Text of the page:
Saturday, 4 October 2008

12 hours of blood, sweat and tears

This morning we scraped ourselves out of bed just before the sun rose, whilst it was still around 4 degrees outside and set off towards Foxton locks. With 177 miles and 91 locks to go, we needed to cover some ground in order to have a chance of making it to Sheffield in time. The weather was better than the forecast had predicted, in that it wasn't tipping with rain. The wind, however, was rather strong and made for some interesting steering.

Nathan put me to shame and took the tiller for the early part of the journey, steering the boat through Husbands Bosworth tunnel without so much as touching the wall. The boy is a natural!

We made good time up to Foxton, arriving early enough to not end up queueing for the staircase locks, and were heading towards Leicester with full tanks of diesel and water and 10 bags of coal on the roof before lunch time - much earlier than I had anticipated. The wind made reversing and turning the boat rather interesting, but we escaped unscathed and wound our way through the reeds towards Leicester. Saddington tunnel became rather fun when the torch battery ran out, and I completed the second half of it in complete darkness, lining up the vent on the front of the boat with the tunnel exit in the distance in order to steer a (reasonably) straight line.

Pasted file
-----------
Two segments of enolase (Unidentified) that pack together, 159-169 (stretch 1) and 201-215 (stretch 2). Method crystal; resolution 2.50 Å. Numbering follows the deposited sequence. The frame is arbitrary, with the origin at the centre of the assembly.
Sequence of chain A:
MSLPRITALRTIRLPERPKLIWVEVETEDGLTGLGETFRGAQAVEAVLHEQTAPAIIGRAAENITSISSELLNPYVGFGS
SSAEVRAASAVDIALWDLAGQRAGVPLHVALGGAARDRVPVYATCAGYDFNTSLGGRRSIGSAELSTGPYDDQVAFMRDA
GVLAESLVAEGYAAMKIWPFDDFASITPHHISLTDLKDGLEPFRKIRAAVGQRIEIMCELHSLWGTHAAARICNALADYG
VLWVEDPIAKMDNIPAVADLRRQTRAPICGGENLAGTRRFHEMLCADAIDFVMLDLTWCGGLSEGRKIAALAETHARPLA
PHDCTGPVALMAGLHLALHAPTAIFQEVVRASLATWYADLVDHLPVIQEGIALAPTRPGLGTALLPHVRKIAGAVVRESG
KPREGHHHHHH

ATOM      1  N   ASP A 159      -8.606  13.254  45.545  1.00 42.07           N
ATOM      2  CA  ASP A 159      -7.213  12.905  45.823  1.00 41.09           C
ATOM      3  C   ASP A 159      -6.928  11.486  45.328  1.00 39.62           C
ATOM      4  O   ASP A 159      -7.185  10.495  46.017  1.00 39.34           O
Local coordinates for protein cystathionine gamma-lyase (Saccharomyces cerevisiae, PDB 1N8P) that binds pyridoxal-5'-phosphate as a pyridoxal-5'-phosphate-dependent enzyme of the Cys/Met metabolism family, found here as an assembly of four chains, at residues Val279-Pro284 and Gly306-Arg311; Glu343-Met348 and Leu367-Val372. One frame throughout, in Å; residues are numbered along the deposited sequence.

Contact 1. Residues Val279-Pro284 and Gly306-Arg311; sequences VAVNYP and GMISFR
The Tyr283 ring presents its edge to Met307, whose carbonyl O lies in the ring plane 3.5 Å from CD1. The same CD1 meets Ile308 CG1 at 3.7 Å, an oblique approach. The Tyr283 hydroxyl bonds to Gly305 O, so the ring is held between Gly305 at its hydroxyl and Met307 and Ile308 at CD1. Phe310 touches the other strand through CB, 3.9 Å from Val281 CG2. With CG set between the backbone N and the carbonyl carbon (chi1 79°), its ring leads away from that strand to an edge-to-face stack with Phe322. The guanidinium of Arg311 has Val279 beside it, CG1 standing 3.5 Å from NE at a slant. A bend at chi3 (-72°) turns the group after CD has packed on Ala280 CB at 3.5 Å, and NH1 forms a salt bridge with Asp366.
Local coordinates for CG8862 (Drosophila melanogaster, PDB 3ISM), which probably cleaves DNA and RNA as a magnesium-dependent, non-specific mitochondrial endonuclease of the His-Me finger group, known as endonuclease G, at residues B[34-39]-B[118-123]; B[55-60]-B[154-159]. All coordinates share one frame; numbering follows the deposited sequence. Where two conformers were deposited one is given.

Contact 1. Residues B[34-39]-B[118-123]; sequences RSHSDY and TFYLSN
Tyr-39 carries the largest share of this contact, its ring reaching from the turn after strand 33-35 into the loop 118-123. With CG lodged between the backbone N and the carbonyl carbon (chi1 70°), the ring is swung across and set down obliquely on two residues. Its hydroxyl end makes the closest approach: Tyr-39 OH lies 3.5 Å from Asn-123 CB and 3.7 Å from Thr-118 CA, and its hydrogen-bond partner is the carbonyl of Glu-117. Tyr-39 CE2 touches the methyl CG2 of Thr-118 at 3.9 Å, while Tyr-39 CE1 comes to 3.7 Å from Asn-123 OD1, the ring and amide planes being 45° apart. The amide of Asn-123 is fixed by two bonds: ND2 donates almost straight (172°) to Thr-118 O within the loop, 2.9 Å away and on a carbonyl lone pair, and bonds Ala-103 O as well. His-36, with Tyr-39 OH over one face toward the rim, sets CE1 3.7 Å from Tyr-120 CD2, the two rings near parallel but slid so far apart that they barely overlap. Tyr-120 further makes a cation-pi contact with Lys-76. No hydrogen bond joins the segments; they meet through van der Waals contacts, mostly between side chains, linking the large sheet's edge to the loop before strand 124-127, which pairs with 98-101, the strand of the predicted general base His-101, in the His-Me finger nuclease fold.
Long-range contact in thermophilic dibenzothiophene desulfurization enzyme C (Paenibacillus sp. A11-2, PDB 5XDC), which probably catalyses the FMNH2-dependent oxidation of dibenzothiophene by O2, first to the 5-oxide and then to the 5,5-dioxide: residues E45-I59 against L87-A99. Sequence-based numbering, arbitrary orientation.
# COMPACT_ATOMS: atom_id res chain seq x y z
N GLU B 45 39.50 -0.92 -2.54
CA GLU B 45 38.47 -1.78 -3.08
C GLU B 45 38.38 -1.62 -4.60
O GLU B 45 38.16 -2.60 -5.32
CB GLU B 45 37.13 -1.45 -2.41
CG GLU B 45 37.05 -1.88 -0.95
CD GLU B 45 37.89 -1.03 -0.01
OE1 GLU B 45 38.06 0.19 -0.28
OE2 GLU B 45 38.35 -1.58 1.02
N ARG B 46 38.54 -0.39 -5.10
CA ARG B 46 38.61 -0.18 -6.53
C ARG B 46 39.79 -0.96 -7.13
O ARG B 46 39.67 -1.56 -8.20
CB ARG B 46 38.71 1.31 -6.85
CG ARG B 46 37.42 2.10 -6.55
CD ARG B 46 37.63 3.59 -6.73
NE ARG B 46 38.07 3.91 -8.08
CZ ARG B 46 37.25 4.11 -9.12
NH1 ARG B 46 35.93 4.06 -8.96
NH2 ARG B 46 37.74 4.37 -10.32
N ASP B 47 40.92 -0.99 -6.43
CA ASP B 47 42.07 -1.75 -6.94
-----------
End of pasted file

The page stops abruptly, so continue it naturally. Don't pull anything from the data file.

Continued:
On the map, the locks heading towards Leicester appear to have small gaps in between, at least enough to catch your breath and have a cup of tea, however in practise they are really close least, all of them except the ones where I said to Nathan "it's OK, you bring the boat and I will walk to the next locks, it's not far". Unfortunately, it was quite far (about half a mile maybe) and I ended up running alongside the boat, unable to back on for all the reeds growing alongside the towpath. Still, I guess the exercise did me good and it gave us something to giggle at for a couple of minutes.

Pressing North towards Leicester, it became clear that we weare heading towards an urban area as we needed a British Waterways key to unlock the anti-chav devices on the paddles of the grafitti-covered lock gates. Even the sheep didn't have much respect for them (see photo).

The wind continued to blow, and we worked our way down the seemingly never-ending chain of locks until darkness, finally mooring near Wigston in Leicester as darkness fell. Within minutes of mooring it began raining quite heavily, and so we were both glad that we had stopped when we did.

Feeling rather hungry I managed to burn the sticky lemon chicken which I was cooking for dinner, but we were both so hungry it didn't really seem to matter. Our muscles are aching, our feet are sore, but we now have only 156 miles and 66 locks to go.

Fingers crossed that the weather man gets it wrong again tomorrow, as he says it's going to rain heavily all day tomorrow. I'd rather have the wind!

Anyway, that's enough for one night, we have a bottle of wine to finish before bed, and the river Soar to explore when the sun rises tomorrow morning. Oooh and maybe a bacon buttie.

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